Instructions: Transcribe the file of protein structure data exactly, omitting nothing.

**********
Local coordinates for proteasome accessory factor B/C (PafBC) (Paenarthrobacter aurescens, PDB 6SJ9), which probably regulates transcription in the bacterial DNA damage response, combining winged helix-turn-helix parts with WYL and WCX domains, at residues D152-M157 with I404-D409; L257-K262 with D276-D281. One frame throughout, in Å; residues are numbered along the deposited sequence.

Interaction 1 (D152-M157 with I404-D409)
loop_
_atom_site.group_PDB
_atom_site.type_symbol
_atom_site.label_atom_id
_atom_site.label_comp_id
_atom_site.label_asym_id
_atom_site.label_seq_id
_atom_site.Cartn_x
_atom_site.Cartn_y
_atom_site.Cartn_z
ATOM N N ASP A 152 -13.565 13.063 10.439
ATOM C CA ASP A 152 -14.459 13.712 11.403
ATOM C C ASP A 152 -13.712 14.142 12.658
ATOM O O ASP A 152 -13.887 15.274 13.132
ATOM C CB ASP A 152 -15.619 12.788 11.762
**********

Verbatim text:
Local coordinates for proteasome accessory factor B/C (PafBC) (Paenarthrobacter aurescens, PDB 6SJ9), which probably regulates transcription in the bacterial DNA damage response, combining winged helix-turn-helix parts with WYL and WCX domains, at residues D152-M157 with I404-D409; L257-K262 with D276-D281. One frame throughout, in Å; residues are numbered along the deposited sequence.

Interaction 1 (D152-M157 with I404-D409)
loop_
_atom_site.group_PDB
_atom_site.type_symbol
_atom_site.label_atom_id
_atom_site.label_comp_id
_atom_site.label_asym_id
_atom_site.label_seq_id
_atom_site.Cartn_x
_atom_site.Cartn_y
_atom_site.Cartn_z
ATOM N N ASP A 152 -13.565 13.063 10.439
ATOM C CA ASP A 152 -14.459 13.712 11.403
ATOM C C ASP A 152 -13.712 14.142 12.658
ATOM O O ASP A 152 -13.887 15.274 13.132
ATOM C CB ASP A 152 -15.619 12.788 11.762